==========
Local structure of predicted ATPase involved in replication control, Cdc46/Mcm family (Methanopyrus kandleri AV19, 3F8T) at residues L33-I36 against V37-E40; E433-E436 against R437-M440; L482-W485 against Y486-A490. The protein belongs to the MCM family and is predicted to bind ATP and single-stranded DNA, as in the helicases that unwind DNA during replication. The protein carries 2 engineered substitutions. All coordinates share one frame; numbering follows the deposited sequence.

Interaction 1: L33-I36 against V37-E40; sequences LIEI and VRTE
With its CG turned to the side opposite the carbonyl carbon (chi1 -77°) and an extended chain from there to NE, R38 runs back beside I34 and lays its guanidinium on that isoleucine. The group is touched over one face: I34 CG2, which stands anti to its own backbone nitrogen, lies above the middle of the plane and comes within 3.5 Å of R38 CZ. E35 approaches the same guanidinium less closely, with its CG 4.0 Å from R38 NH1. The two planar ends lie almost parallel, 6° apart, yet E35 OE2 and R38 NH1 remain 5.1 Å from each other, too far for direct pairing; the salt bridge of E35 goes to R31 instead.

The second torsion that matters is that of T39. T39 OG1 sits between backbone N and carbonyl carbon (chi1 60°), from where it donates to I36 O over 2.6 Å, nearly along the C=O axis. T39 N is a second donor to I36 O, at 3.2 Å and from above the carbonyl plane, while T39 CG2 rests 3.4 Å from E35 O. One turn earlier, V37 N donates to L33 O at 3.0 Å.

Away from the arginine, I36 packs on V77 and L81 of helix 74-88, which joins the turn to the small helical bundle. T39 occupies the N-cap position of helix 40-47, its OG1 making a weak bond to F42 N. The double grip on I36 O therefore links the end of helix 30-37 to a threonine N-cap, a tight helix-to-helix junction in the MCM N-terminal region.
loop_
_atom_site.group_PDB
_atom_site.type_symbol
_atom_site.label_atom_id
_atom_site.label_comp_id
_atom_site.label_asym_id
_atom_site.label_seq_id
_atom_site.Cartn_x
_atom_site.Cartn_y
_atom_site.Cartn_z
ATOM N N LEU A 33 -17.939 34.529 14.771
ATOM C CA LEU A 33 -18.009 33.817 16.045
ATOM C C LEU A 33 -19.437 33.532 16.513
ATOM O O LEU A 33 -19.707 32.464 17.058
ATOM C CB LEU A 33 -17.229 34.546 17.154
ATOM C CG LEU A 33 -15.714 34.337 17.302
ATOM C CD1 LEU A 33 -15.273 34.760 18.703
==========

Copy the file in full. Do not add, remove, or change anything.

Local structure of predicted ATPase involved in replication control, Cdc46/Mcm family (Methanopyrus kandleri AV19, 3F8T) at residues L33-I36 against V37-E40; E433-E436 against R437-M440; L482-W485 against Y486-A490. The protein belongs to the MCM family and is predicted to bind ATP and single-stranded DNA, as in the helicases that unwind DNA during replication. The protein carries 2 engineered substitutions. All coordinates share one frame; numbering follows the deposited sequence.

Interaction 1: L33-I36 against V37-E40; sequences LIEI and VRTE
With its CG turned to the side opposite the carbonyl carbon (chi1 -77°) and an extended chain from there to NE, R38 runs back beside I34 and lays its guanidinium on that isoleucine. The group is touched over one face: I34 CG2, which stands anti to its own backbone nitrogen, lies above the middle of the plane and comes within 3.5 Å of R38 CZ. E35 approaches the same guanidinium less closely, with its CG 4.0 Å from R38 NH1. The two planar ends lie almost parallel, 6° apart, yet E35 OE2 and R38 NH1 remain 5.1 Å from each other, too far for direct pairing; the salt bridge of E35 goes to R31 instead.

The second torsion that matters is that of T39. T39 OG1 sits between backbone N and carbonyl carbon (chi1 60°), from where it donates to I36 O over 2.6 Å, nearly along the C=O axis. T39 N is a second donor to I36 O, at 3.2 Å and from above the carbonyl plane, while T39 CG2 rests 3.4 Å from E35 O. One turn earlier, V37 N donates to L33 O at 3.0 Å.

Away from the arginine, I36 packs on V77 and L81 of helix 74-88, which joins the turn to the small helical bundle. T39 occupies the N-cap position of helix 40-47, its OG1 making a weak bond to F42 N. The double grip on I36 O therefore links the end of helix 30-37 to a threonine N-cap, a tight helix-to-helix junction in the MCM N-terminal region.
loop_
_atom_site.group_PDB
_atom_site.type_symbol
_atom_site.label_atom_id
_atom_site.label_comp_id
_atom_site.label_asym_id
_atom_site.label_seq_id
_atom_site.Cartn_x
_atom_site.Cartn_y
_atom_site.Cartn_z
ATOM N N LEU A 33 -17.939 34.529 14.771
ATOM C CA LEU A 33 -18.009 33.817 16.045
ATOM C C LEU A 33 -19.437 33.532 16.513
ATOM O O LEU A 33 -19.707 32.464 17.058
ATOM C CB LEU A 33 -17.229 34.546 17.154
ATOM C CG LEU A 33 -15.714 34.337 17.302
ATOM C CD1 LEU A 33 -15.273 34.760 18.703